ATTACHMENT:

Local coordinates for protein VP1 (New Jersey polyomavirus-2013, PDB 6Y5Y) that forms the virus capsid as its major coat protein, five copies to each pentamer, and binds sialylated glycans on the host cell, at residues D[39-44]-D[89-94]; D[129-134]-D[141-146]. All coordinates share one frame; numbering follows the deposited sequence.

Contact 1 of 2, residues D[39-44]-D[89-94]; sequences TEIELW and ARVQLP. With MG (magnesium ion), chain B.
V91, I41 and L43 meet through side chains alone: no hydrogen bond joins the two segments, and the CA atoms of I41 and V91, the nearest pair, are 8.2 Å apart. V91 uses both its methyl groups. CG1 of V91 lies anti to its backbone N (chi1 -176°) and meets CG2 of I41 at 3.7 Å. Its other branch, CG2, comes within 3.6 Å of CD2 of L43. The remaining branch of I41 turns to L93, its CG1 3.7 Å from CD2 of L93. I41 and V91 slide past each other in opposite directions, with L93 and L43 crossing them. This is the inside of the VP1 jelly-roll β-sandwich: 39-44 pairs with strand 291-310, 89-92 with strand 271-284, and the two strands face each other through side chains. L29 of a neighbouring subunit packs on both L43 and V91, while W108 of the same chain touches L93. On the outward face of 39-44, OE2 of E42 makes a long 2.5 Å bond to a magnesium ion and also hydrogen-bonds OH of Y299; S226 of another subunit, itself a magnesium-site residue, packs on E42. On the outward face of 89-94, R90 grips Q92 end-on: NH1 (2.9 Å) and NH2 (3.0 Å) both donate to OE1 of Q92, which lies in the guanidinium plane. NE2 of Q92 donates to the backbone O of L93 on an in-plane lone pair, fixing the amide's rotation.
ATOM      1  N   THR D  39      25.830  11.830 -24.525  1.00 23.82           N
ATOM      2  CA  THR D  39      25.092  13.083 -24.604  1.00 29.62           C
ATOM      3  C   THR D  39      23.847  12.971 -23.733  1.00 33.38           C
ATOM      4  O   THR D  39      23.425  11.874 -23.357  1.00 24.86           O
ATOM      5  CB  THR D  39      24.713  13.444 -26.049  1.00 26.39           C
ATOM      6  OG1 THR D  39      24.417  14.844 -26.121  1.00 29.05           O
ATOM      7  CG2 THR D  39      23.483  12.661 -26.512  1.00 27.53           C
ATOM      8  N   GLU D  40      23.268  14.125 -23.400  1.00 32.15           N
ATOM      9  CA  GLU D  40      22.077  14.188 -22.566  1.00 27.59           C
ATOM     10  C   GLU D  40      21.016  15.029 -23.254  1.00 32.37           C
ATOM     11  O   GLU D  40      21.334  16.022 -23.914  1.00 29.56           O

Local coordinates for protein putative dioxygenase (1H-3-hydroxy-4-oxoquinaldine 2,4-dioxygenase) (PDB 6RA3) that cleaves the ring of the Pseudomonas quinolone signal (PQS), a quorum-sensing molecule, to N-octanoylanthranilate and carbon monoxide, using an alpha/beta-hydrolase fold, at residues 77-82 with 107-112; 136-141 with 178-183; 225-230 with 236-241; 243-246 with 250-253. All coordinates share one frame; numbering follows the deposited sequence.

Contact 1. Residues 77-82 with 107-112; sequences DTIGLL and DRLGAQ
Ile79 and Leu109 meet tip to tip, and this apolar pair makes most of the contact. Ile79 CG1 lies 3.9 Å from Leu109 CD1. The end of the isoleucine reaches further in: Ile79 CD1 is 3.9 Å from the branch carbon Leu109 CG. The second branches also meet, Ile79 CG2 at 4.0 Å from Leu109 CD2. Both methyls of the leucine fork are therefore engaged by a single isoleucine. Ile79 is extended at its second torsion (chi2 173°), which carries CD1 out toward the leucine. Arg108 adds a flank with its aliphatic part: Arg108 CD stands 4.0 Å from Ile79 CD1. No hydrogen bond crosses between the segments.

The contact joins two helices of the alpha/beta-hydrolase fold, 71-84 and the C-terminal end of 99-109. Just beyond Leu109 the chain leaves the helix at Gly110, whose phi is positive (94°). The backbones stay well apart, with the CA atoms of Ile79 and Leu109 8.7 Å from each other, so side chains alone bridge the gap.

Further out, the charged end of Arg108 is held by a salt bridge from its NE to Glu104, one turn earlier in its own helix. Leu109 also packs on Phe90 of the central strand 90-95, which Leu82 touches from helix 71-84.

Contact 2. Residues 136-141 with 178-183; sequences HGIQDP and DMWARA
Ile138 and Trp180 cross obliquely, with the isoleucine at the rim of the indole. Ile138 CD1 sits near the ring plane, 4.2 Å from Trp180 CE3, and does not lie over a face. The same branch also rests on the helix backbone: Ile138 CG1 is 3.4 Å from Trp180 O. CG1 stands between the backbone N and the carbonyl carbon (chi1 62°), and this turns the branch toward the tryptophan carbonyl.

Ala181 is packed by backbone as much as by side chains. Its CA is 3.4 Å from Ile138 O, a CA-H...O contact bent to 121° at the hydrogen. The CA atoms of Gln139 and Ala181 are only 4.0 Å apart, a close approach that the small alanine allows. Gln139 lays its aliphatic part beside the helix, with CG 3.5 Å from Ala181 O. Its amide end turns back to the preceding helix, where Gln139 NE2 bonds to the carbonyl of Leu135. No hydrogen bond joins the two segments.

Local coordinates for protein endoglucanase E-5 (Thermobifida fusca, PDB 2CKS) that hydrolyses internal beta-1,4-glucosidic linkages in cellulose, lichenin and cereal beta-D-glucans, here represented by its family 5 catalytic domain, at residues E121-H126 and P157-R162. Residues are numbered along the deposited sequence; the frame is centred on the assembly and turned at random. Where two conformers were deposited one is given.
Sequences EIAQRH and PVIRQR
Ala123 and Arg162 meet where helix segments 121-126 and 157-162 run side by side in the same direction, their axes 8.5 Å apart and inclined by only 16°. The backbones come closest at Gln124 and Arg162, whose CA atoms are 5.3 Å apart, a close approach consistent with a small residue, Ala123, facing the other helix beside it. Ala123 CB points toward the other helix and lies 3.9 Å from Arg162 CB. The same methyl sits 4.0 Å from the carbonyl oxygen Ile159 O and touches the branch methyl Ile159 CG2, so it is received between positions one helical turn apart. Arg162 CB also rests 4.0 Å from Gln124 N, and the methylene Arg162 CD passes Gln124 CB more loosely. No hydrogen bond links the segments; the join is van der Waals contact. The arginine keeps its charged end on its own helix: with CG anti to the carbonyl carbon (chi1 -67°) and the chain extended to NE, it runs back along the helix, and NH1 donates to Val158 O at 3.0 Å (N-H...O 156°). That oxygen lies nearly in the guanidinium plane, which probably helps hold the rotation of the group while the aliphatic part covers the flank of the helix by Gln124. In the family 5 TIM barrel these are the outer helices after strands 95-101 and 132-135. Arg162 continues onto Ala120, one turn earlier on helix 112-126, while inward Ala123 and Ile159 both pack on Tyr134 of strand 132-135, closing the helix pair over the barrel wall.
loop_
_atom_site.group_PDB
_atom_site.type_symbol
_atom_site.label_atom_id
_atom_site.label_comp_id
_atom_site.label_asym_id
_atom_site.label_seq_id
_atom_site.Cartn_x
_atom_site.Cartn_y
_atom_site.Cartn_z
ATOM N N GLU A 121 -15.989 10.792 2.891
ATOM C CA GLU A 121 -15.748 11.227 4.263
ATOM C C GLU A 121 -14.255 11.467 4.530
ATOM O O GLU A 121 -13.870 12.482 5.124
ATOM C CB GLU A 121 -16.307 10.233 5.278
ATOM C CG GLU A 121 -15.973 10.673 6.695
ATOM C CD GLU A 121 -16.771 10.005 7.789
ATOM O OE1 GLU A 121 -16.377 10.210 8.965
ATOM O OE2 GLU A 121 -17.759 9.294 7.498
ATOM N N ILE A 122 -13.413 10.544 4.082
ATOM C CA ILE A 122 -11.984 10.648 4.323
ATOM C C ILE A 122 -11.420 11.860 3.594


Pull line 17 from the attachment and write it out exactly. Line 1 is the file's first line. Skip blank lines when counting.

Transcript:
Ile79 and Leu109 meet tip to tip, and this apolar pair makes most of the contact. Ile79 CG1 lies 3.9 Å from Leu109 CD1. The end of the isoleucine reaches further in: Ile79 CD1 is 3.9 Å from the branch carbon Leu109 CG. The second branches also meet, Ile79 CG2 at 4.0 Å from Leu109 CD2. Both methyls of the leucine fork are therefore engaged by a single isoleucine. Ile79 is extended at its second torsion (chi2 173°), which carries CD1 out toward the leucine. Arg108 adds a flank with its aliphatic part: Arg108 CD stands 4.0 Å from Ile79 CD1. No hydrogen bond crosses between the segments.